Paul P. Mealing

Check out my book, ELVENE. Available as e-book and as paperback (print on demand, POD). 2 Reviews: here. Also this promotional Q&A on-line.

Sunday, 27 November 2016

Arrival; a masterclass in storytelling

Four movie reviews in one year; maybe I should change the title of my blog – no, just kidding. Someone (either Jake Wilson or Paul Byrnes from The Age) gave it the ultimate accolade: ‘At last, a science fiction movie with a brain.’ They also gave it 3.5 stars but ended their review with: ‘[the leads: Amy Adams, Forest Whitaker and Jeremy Renner] have the chops to keep us watching even when the narrative starts to wobble.’ So they probably wouldn’t agree with me calling it a masterclass.

It’s certainly not perfect – I’m not sure I’ve seen the perfect movie yet – but it’s clever on more than one level. I’m always drawn to good writing in a movie, which is something most people are not even aware of. It was based on a book, whose author escaped me as a couple in front of me got up to leave just as the name came up on the screen. But I have Google, so I can tell you that the screenplay was written by Eric Heisserer, and Ted Chiang wrote the novella, “Story of Your Life”, upon which it is based. French-Canadian director, Denis Villeneuve has also made Prisoners and Sicario, neither of which I’ve seen, but Sicario is highly acclaimed.

It would be remiss of me not to mention the music and soundscape, which really adds another dimension to this movie. I noticed that beginning and end scores were by Max Richter, whom I admire in the contemporary classical music scene. Though the overall music score is credited to Johann Johannsson. Some of the music reminded of Tibetan music with its almost subterranean tones. Australia also gets a bit of 'coverage', if that's the right word, though not always in a flattering manner. Forest Whitaker's character reminds us how we all but committed genocide against the Aboriginal people.

I haven’t read the book, but I’m willing to give credit to both writers for producing a ‘science fiction story with a brain’. Science fiction has a number of subgenres: the human diaspora into interstellar space; time travel; alien worlds; parallel universes; artificial intelligence; dystopian fiction, utopian fiction and the list goes on, with various combinations. The title alone tells us that this is an Alien encounter on Earth, but the movie keeps us guessing as to whether it’s an invasion or just a curious interloper or something else altogether.

I’ve written elsewhere that narrative tension is one of the essential writing skills and this story has it on many levels. To give one example without giving the plot away, there is a sequence of narrative events where we think we know what’s going to happen, with the suspense ramping up while we wait for what we expect to happen to happen, then something completely unexpected happens, which is totally within the bounds of possibility, therefore believable. In some respects this sums up the whole movie because all through it we are led to believe one thing only to learn we are witnessing something else. It’s called a reversal, which I’m not always a fan of, but this one is more than just a clever twist for the sake of being clever. Maybe that’s what the reviewer meant by ‘…when the narrative starts to wobble’. I don’t know. I have to confess I wasn’t completely sold, yet it was essential to the story and it works within the context of the story, so it’s part of the masterclass.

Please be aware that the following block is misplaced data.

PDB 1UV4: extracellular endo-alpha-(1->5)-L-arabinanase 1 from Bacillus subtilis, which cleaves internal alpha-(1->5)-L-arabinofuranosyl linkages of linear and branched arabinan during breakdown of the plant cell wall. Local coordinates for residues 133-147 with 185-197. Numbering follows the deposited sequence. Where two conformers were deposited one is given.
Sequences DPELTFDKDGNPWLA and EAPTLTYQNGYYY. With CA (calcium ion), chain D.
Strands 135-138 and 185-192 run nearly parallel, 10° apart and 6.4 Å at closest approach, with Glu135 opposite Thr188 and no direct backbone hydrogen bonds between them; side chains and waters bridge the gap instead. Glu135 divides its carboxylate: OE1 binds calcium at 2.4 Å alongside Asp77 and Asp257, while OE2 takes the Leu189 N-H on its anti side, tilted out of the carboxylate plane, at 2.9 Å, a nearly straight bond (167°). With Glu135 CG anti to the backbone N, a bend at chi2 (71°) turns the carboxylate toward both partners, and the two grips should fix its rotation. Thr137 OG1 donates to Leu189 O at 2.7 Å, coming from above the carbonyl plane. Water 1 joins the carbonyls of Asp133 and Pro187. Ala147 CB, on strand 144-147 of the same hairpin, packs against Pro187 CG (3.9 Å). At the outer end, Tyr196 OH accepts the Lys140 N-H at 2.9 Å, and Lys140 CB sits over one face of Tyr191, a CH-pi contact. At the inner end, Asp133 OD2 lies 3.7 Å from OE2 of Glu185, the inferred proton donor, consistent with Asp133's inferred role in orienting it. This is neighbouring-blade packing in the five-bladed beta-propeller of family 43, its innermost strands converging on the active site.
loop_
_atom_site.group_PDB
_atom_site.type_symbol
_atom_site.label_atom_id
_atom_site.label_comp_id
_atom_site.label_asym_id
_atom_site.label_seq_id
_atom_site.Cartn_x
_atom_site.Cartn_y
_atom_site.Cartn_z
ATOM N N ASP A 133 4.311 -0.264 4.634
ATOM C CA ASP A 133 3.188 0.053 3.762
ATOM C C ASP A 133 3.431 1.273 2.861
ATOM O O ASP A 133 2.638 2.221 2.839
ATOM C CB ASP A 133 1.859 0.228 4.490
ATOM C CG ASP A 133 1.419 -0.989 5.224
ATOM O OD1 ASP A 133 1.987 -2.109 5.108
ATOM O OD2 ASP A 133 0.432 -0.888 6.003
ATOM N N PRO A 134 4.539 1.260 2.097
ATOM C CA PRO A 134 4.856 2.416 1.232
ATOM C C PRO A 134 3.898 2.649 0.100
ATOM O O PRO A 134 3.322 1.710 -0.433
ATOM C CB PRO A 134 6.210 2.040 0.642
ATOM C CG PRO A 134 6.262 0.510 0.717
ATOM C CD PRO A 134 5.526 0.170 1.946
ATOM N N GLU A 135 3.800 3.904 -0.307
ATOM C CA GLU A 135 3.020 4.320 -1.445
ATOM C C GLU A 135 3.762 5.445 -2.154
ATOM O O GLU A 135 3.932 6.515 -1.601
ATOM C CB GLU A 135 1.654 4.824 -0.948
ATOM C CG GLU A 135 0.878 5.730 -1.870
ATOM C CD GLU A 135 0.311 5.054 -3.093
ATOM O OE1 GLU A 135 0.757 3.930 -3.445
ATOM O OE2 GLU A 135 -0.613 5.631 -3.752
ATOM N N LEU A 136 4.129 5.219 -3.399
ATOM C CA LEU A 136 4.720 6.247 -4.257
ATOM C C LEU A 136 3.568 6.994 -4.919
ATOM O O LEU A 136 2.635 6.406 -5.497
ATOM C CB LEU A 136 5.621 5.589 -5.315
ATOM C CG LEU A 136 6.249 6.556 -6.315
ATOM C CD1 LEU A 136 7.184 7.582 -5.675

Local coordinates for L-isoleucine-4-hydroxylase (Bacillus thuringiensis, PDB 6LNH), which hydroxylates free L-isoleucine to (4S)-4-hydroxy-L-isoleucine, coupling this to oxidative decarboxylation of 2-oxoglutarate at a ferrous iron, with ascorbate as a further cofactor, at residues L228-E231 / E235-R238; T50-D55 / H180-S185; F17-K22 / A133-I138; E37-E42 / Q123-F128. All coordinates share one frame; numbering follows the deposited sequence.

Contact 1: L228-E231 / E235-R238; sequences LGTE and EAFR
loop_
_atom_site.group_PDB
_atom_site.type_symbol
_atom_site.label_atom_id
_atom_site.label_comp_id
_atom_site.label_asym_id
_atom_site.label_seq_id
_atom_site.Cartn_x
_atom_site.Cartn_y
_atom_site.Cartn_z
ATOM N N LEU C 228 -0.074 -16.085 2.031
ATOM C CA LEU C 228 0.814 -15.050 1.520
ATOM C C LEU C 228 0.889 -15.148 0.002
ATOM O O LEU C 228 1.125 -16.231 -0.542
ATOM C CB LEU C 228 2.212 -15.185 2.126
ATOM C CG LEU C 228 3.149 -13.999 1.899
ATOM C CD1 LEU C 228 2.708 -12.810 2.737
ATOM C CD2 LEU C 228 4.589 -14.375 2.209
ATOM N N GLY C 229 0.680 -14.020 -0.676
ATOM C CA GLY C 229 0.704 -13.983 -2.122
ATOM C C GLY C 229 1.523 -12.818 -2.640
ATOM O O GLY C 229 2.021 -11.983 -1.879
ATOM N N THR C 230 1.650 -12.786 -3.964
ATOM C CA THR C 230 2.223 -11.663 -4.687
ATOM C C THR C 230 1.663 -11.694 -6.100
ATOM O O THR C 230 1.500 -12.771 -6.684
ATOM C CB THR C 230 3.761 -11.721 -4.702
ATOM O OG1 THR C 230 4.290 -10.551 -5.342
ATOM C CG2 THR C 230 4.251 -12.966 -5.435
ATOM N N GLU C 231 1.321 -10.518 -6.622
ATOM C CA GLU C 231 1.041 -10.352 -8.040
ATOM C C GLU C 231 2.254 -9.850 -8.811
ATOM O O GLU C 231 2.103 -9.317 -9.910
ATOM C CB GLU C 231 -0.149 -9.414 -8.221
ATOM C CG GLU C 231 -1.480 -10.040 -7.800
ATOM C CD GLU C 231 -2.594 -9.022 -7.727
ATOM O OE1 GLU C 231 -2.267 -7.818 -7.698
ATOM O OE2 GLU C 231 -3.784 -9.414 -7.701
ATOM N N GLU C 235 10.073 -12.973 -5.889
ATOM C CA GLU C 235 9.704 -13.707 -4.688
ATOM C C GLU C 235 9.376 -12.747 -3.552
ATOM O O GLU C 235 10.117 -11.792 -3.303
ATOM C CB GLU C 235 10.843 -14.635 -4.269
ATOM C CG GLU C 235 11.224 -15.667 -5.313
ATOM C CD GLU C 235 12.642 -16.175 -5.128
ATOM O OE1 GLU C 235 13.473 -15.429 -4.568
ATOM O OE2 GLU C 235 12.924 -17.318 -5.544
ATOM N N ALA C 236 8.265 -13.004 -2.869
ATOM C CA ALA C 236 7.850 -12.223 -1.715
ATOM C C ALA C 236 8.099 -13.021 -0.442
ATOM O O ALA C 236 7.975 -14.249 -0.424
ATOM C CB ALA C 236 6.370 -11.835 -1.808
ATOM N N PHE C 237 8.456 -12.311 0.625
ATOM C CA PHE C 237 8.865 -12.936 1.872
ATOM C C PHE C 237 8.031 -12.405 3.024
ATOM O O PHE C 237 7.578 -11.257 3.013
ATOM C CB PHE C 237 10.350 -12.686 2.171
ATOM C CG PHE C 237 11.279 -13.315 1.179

One of the things that struck me right from the beginning is that we see the movie almost in first person – though, not totally, as at least one cutaway scene requires the absence of the protagonist. I would not be surprised if Ted Chiang wrote his short story in the first person. I don’t know what nationality Ted Chiang is, but I assume he is of Chinese extraction, and the Chinese are major players in this movie.

Communication is at the core of this film, both plot and subplot, and Amy Adams’ character (Louise Banks) makes the pertinent point in a bit of expositional dialogue that was both relevant to the story and relevant to what makes us human: that language, to a large extent, determines how we think because, by the very nature of our brains, we are limited in what we can think by the language that we think in. That’s not what she said but that was the lesson I took from it.

I’ve made the point before, though possibly not on this blog, that science fiction invariably has something to say about the era in which it was written and this movie is no exception. Basically, we see how paranoia can be a dangerous contagion, as if we need reminding. We are also reminded how wars and conflicts bring out the best and worst in humanity with the worst often being the predominant player.

No comments: